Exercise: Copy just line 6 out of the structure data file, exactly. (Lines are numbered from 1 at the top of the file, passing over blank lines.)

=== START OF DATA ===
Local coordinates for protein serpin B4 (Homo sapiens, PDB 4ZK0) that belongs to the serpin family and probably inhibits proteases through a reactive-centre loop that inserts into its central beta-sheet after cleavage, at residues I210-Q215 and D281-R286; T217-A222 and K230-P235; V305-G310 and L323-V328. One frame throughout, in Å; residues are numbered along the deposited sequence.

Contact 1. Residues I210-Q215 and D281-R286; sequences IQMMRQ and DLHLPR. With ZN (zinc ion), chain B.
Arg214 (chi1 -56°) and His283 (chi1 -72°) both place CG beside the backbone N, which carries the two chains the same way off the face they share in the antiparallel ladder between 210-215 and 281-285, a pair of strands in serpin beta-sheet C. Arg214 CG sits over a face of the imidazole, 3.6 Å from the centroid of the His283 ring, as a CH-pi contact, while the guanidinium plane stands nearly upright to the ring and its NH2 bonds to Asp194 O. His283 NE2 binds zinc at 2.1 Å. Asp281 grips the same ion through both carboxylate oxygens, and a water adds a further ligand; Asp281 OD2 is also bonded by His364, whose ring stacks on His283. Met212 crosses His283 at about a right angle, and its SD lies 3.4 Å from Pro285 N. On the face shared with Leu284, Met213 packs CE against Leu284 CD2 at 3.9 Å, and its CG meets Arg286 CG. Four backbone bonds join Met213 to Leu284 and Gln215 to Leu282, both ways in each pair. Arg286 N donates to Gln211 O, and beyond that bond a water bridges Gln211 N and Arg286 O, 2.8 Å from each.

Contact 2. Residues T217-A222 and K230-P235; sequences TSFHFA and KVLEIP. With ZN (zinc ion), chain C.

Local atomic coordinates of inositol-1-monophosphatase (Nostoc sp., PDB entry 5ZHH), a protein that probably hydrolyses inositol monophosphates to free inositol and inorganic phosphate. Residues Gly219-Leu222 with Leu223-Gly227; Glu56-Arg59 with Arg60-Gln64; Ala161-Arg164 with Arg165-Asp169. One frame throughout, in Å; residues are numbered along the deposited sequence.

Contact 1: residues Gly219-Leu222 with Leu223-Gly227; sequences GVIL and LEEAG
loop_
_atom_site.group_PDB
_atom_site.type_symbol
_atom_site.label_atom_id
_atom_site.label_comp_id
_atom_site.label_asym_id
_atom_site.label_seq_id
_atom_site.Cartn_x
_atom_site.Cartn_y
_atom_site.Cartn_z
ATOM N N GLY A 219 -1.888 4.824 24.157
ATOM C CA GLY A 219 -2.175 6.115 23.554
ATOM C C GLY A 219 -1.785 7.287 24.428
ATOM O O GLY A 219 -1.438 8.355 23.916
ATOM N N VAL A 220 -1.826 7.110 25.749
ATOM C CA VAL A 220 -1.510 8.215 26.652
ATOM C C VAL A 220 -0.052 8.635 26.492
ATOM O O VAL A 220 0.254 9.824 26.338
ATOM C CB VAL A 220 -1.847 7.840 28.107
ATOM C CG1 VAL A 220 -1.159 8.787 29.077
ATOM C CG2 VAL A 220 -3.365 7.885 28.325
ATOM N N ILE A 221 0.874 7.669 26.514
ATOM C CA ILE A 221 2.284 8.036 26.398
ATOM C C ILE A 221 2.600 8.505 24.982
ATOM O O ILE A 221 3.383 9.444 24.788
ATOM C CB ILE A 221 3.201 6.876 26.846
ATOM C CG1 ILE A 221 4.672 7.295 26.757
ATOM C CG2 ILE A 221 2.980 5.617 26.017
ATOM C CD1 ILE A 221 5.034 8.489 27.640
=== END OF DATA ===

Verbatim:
Contact 1: residues Gly219-Leu222 with Leu223-Gly227; sequences GVIL and LEEAG